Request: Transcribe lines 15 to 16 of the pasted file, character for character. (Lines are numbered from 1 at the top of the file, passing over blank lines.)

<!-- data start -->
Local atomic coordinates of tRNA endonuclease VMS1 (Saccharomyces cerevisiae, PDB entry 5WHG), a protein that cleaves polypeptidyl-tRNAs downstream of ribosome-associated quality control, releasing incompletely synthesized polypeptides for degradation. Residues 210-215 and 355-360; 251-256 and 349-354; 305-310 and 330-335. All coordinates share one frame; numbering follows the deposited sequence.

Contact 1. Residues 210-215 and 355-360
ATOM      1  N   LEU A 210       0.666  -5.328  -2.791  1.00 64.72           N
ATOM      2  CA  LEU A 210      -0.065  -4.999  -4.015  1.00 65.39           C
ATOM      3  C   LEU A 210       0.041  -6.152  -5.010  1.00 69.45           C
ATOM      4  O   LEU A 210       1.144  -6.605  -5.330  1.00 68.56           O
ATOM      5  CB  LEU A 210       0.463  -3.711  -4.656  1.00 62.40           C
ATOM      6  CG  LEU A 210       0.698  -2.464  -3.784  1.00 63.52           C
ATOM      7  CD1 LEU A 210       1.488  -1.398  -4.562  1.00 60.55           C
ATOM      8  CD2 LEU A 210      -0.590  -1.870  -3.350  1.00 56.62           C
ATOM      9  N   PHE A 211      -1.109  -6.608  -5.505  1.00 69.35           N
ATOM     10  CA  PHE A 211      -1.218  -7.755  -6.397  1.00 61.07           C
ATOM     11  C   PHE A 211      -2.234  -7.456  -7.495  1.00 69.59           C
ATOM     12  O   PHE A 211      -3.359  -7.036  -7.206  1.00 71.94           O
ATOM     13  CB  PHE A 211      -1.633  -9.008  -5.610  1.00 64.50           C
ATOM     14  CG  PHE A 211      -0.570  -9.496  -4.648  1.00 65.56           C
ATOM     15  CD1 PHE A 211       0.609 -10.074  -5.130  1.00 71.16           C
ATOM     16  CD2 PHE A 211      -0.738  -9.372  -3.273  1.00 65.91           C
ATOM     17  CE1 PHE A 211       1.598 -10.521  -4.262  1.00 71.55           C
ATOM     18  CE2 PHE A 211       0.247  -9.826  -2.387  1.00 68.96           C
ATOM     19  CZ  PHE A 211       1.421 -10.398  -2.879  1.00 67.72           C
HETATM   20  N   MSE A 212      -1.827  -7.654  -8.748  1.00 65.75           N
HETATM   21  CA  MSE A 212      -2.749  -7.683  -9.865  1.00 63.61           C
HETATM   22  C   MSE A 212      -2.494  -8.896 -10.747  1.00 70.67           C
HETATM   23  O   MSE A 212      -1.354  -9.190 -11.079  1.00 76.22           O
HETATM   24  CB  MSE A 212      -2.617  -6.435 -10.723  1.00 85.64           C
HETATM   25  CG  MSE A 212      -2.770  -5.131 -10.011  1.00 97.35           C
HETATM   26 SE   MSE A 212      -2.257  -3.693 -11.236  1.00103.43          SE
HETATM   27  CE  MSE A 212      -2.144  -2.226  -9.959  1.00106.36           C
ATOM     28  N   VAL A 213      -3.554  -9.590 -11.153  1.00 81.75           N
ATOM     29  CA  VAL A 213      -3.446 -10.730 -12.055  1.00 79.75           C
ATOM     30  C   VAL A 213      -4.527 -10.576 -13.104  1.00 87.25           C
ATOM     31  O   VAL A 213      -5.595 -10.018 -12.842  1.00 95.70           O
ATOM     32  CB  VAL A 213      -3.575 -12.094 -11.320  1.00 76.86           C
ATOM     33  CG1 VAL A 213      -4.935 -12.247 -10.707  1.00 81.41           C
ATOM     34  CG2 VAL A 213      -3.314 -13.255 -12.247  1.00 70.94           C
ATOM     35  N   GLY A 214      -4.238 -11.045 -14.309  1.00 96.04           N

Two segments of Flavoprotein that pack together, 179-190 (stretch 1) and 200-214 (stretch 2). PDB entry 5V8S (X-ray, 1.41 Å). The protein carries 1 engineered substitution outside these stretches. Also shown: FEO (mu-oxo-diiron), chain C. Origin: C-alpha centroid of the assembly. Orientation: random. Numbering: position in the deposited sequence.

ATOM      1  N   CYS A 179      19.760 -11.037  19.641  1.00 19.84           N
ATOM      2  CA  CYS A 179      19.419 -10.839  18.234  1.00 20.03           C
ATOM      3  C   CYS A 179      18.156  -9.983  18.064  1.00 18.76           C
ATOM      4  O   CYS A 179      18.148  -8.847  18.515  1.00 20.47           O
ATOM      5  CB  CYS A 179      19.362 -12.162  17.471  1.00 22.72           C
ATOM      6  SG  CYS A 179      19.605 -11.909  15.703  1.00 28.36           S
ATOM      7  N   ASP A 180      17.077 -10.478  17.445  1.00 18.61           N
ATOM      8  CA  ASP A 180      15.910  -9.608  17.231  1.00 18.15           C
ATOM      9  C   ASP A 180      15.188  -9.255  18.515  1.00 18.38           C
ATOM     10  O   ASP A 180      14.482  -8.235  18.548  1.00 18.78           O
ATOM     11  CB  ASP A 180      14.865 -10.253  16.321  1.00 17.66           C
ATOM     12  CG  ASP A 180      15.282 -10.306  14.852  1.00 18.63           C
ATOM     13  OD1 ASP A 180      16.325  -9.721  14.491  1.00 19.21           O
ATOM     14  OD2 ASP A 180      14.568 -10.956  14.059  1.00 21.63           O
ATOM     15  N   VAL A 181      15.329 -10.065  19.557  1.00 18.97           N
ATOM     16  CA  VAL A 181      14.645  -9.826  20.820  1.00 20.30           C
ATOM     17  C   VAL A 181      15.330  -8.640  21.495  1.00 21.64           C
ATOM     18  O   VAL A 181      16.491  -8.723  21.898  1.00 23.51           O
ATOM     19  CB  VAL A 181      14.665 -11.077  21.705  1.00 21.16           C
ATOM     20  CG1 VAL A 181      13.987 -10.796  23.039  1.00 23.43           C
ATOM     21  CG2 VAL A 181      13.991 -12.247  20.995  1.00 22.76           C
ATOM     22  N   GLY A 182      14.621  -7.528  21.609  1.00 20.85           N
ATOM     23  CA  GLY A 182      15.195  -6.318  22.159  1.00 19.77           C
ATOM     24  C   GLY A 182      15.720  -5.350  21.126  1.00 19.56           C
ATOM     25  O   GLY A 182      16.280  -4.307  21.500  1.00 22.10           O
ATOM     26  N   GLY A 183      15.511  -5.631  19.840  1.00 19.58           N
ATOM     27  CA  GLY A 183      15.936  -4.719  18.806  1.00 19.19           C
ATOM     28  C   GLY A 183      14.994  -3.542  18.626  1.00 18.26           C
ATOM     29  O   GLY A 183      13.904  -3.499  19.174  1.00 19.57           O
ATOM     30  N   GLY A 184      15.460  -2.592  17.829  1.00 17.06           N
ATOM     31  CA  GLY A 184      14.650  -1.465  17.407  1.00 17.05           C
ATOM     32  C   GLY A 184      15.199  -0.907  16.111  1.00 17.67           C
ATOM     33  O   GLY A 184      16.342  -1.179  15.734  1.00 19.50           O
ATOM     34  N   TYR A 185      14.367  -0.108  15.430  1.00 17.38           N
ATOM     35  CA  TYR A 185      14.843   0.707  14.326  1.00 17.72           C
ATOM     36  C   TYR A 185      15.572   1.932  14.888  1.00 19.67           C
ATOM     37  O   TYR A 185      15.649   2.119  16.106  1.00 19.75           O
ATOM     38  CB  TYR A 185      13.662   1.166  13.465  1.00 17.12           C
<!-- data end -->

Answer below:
ATOM     13  CB  PHE A 211      -1.633  -9.008  -5.610  1.00 64.50           C
ATOM     14  CG  PHE A 211      -0.570  -9.496  -4.648  1.00 65.56           C